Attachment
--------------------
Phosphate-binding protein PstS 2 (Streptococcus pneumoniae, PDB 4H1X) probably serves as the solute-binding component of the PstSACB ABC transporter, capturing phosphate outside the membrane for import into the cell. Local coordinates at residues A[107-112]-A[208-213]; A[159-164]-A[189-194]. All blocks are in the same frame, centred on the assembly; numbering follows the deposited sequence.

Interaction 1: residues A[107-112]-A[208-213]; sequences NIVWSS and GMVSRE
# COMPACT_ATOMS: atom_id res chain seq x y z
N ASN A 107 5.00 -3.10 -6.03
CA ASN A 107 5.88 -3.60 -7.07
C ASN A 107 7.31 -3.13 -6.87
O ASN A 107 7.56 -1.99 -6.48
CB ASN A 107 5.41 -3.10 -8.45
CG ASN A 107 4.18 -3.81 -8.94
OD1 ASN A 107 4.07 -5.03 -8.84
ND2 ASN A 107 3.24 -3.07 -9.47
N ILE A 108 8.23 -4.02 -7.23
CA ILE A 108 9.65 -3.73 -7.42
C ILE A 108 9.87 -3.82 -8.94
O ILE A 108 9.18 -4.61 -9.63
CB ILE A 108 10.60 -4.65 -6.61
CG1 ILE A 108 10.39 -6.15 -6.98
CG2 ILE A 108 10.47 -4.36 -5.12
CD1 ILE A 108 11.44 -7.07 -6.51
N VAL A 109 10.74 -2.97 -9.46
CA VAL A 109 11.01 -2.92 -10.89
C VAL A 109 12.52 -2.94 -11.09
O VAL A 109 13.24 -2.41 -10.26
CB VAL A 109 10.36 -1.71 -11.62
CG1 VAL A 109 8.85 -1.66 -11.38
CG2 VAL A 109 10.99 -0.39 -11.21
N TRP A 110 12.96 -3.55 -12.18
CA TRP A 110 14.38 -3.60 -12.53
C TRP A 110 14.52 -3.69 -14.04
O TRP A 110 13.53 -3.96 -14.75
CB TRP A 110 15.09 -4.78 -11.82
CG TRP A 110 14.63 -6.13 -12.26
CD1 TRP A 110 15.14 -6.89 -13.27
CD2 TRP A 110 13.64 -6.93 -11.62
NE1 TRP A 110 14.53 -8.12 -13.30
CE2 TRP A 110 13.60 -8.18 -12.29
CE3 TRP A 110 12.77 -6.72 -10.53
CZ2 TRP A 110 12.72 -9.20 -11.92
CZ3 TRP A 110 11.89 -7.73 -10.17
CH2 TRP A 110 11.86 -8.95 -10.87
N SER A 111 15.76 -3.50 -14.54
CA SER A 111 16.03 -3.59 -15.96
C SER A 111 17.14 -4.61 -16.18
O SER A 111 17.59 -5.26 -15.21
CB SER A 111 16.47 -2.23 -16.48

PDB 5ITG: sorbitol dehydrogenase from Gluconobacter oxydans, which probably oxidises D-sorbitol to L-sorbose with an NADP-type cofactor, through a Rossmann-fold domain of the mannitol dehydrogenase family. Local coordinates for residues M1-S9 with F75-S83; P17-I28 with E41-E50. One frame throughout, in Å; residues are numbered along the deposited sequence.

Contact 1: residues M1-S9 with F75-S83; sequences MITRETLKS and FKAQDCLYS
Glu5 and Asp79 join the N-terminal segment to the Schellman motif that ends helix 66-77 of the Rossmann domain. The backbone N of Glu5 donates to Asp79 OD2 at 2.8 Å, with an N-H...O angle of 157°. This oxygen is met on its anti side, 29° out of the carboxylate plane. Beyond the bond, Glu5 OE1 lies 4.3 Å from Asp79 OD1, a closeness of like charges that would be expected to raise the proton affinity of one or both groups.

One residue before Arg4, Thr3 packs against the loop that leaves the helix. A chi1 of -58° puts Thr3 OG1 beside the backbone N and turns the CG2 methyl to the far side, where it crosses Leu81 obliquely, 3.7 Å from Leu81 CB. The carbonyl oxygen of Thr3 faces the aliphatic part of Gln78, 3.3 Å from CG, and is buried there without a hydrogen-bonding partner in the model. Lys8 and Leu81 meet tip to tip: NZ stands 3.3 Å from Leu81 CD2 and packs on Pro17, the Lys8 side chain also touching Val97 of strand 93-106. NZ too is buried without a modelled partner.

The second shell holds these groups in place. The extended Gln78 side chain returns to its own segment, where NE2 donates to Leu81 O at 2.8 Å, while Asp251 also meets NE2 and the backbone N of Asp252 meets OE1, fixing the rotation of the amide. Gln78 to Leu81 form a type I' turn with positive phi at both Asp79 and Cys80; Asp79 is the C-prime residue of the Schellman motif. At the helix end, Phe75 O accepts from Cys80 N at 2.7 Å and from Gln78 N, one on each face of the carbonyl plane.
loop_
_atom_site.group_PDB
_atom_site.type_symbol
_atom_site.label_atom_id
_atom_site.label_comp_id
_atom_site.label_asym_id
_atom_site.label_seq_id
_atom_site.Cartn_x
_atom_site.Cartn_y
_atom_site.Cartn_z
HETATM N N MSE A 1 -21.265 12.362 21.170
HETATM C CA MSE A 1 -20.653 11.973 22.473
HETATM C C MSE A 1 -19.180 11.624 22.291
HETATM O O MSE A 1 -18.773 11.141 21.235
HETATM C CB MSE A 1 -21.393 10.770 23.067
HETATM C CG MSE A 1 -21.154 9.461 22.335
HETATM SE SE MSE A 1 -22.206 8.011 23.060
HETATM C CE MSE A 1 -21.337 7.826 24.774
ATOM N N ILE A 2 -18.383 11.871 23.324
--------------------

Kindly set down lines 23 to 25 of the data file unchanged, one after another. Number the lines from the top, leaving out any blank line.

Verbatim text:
O VAL A 109 13.24 -2.41 -10.26
CB VAL A 109 10.36 -1.71 -11.62
CG1 VAL A 109 8.85 -1.66 -11.38